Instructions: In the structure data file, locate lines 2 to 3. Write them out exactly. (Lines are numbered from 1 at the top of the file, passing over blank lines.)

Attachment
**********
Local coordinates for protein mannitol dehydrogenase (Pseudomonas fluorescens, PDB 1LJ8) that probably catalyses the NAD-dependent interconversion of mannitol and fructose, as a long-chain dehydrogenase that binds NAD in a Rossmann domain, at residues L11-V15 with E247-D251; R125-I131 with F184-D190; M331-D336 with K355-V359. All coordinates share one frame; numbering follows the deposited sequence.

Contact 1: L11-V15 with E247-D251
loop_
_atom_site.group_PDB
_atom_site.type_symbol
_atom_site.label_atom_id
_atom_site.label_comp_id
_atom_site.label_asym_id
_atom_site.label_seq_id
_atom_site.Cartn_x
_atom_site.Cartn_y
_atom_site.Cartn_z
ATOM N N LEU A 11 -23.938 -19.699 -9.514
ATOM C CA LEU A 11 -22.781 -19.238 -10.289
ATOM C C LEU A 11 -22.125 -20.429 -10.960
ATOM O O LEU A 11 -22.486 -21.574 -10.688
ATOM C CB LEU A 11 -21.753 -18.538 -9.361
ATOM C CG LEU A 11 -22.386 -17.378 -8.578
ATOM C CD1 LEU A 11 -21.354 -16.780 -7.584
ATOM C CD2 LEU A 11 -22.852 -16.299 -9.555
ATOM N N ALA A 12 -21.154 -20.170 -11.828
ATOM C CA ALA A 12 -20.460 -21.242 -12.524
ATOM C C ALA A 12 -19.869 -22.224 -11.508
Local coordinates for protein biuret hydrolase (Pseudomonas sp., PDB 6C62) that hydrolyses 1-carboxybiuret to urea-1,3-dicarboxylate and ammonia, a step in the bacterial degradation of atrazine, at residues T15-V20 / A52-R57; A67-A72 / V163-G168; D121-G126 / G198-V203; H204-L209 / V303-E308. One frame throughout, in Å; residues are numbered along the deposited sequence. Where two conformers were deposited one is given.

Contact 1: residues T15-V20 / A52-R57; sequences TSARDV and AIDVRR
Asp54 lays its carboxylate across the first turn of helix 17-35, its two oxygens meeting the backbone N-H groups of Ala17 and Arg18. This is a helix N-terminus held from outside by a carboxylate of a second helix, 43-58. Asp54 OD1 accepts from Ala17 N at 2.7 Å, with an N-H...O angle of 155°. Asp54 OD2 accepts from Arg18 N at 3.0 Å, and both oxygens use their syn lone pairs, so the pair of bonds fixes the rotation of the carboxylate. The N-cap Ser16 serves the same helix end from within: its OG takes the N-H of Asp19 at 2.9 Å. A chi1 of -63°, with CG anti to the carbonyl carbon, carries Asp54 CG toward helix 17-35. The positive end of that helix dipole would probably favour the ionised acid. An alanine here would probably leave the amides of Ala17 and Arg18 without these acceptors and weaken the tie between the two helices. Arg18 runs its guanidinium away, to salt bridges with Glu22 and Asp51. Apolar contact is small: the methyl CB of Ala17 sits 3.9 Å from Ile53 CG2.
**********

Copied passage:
Contact 1: L11-V15 with E247-D251
loop_